Greuling looks back on 20 years of economic growth in Will County – Shaw Local
John Greuling said he was asked why he stayed 20 years as chief executive of the Will County Center for Economic Development.
“I would say, ‘If you’re in the business of economic development, why don’t you stay here? in commercial and industrial development and employment growth.
There are certain projects that come up in the economic development profession that are considered “career offers,” he said.
“I used to joke that one of the cool things about working in Will County was that we did career plans every six months,” Greuling said.
Greuling retired March 6 as president and CEO of CED.
Recognizing the CED is not the reason for Will County’s economic growth, Greuling said. The agency is a “catalyst” that helps to get there.
“I am confident that the pace that CED has set for growth and development will remain strong,” he said. “The pipeline of upcoming projects is as big as we’ve seen in 10 years.”
Returning to benchmark accomplishments, Greuling focused on CED’s role in promoting infrastructure improvements as the county grew, beginning with its leadership in promoting the Interstate Tollway -355 which was seen as a way to connect Will County to the western and northwest suburbs. .
“He’s been identified as one of the toughest problems in the county: north-south,” he said. “Now it is reproduced with east-west.”
The CED developed an advocacy group for ongoing Interstate 80 improvements, though Greuling said they were overdue.
He pointed to the 2017 Will County Community Friendly Freight Mobility Plan, jointly developed by CED and Will County, as documenting the importance of county transportation activity to not only the state’s economy, but also in the national economy.
The report will continue to serve as a resource for advocating for federal infrastructure spending, he said.
Greuling took the job in 2001 and didn’t expect to stay that long.
“By the time I got to this job, I had changed jobs five or six times, and staying in the same place for 20 years was not in my cards,” Greuling said.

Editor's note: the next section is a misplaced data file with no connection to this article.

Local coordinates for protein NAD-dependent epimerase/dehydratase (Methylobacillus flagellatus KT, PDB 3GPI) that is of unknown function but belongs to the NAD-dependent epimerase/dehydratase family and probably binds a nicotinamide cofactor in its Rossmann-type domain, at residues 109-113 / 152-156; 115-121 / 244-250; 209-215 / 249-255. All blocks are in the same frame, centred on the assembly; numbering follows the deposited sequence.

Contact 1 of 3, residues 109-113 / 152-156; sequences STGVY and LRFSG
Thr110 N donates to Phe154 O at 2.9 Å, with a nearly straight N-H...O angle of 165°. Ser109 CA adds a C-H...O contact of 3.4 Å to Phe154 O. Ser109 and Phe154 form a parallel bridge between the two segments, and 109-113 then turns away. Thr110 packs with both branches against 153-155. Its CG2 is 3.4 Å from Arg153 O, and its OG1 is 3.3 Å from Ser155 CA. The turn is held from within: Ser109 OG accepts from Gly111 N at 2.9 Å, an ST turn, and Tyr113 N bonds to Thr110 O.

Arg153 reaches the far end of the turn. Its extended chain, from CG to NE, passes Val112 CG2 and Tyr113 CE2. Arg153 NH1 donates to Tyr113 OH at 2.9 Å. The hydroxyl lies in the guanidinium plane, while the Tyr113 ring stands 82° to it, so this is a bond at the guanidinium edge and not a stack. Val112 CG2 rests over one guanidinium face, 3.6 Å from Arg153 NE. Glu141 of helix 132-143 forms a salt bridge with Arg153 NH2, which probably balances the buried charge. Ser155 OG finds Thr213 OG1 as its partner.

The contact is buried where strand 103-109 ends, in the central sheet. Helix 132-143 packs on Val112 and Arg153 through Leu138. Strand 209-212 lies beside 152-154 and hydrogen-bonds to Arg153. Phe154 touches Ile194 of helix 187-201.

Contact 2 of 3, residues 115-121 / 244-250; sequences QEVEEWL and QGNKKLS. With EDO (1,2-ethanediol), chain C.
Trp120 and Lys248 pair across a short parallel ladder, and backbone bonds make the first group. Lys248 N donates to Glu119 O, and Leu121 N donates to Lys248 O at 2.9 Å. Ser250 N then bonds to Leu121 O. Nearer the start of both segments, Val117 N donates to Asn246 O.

The interview process included a ride with the late Bob Rogina, a key CED figure, to what had been the Joliet Army Ammunition Plant in Elwood. Excavation had just begun for the first of two intermodal yards that were to create what Greuling might in the future call North America’s largest inland port.
“There was earthmoving equipment there,” Greuling said of the ride with Rogina. “But I remember seeing those pools of green foam. And, Bob Rogina said, “Yeah, that’s the leftovers from the making of TNT.” He said, ‘John, if you take this job, you’re going to be spending a lot of time here over the next 20 years.’ I thought, is he kidding? But it turned out to be almost true.
Greuling’s previous experience on large projects was one of the reasons he was hired.
He had worked in the Colorado governor’s office during the development of Denver International Airport. Previously, he worked for the city of Bloomington, Illinois, during the construction of the Diamond-Star Motors plant, then for a joint venture between Chrysler and Mitsubishi.
Greuling entered the economic development profession almost by chance in the late 1970s when it was a new field and he was working as a planner for the city of Edwardsville, Illinois. A new mayor was elected on a platform advocating business growth. At a post-election staff meeting, Greuling said, the mayor pointed at him and said, “Greuling, you’re a planner. You’re going to be the director of economic development.
He had become hooked on the profession after “my first contract” helped bring a Kmart to Edwardsville when Kmart was growing.
“The best part about this job is that it’s been a lot of fun,” Greuling said. “How many people get up every day and can’t wait to go to work? I know that sounds trite, but it’s true.